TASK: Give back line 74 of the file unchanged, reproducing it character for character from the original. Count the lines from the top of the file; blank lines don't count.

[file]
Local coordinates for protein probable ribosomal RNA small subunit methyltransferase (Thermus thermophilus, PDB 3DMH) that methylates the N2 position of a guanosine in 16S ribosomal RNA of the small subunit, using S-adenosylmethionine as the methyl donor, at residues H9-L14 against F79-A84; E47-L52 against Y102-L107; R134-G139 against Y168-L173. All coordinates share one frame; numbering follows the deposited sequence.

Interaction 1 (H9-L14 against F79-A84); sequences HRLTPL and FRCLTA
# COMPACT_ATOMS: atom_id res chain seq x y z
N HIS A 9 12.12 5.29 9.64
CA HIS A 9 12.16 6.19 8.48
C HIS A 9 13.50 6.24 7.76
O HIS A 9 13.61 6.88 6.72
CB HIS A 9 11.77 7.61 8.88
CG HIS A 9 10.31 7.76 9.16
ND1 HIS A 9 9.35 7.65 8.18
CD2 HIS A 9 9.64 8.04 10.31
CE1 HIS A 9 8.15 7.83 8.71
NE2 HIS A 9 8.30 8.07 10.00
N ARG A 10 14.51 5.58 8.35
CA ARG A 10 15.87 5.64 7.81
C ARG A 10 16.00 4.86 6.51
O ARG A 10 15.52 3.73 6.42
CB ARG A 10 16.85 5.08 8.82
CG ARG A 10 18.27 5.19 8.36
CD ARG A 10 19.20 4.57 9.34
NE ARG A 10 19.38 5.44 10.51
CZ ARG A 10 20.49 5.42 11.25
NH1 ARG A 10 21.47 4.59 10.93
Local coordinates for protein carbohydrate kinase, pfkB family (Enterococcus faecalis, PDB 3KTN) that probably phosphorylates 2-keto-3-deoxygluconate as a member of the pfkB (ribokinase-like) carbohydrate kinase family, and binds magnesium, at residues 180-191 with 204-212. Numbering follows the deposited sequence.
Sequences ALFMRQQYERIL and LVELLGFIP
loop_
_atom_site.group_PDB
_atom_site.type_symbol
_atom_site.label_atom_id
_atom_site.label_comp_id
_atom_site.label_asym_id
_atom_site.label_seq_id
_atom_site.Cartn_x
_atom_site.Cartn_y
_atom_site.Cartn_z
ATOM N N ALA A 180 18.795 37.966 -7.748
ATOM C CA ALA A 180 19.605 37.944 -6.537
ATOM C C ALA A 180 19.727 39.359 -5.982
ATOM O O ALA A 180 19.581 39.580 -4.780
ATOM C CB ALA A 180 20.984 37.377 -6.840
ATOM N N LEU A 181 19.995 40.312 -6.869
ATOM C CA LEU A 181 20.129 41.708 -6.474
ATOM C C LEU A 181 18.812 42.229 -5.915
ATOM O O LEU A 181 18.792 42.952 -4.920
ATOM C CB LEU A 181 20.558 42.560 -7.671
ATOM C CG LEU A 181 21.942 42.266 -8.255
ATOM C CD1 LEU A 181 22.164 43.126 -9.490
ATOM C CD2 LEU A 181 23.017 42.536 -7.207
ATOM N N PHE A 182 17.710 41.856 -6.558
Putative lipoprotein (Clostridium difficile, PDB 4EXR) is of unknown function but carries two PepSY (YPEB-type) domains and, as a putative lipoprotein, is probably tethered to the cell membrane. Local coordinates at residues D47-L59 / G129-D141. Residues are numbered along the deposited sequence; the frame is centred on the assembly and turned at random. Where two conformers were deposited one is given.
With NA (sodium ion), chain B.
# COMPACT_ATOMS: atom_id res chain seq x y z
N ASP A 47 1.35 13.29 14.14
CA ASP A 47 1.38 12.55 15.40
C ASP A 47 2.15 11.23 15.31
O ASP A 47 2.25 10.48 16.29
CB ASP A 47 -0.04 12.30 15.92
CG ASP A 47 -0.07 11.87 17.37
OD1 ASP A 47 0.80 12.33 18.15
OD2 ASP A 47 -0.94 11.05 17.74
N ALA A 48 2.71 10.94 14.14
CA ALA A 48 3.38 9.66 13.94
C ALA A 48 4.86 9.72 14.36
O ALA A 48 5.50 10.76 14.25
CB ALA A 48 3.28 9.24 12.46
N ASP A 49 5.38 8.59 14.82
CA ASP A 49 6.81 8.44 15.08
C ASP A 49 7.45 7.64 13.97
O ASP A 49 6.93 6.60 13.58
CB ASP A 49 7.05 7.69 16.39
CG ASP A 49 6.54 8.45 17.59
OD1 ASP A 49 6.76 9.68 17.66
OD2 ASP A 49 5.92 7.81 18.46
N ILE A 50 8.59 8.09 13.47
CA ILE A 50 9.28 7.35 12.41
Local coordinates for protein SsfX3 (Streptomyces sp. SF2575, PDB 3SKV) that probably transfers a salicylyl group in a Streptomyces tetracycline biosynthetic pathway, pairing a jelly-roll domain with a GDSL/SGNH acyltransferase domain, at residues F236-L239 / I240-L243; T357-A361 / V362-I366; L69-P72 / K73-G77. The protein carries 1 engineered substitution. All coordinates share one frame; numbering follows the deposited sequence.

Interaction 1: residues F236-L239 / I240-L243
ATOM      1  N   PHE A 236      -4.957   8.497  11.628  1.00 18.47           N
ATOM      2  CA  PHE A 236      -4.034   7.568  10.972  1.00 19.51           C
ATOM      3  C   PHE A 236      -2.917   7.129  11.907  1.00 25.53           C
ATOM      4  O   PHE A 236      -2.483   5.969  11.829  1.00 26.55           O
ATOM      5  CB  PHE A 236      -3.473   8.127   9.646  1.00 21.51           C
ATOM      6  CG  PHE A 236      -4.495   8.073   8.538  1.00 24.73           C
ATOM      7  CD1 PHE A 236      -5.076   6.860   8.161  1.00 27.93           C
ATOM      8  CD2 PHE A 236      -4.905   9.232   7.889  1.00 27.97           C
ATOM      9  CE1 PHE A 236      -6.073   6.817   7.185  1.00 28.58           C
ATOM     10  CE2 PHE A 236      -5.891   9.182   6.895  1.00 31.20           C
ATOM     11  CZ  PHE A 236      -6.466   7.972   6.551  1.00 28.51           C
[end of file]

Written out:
N ILE A 50 8.59 8.09 13.47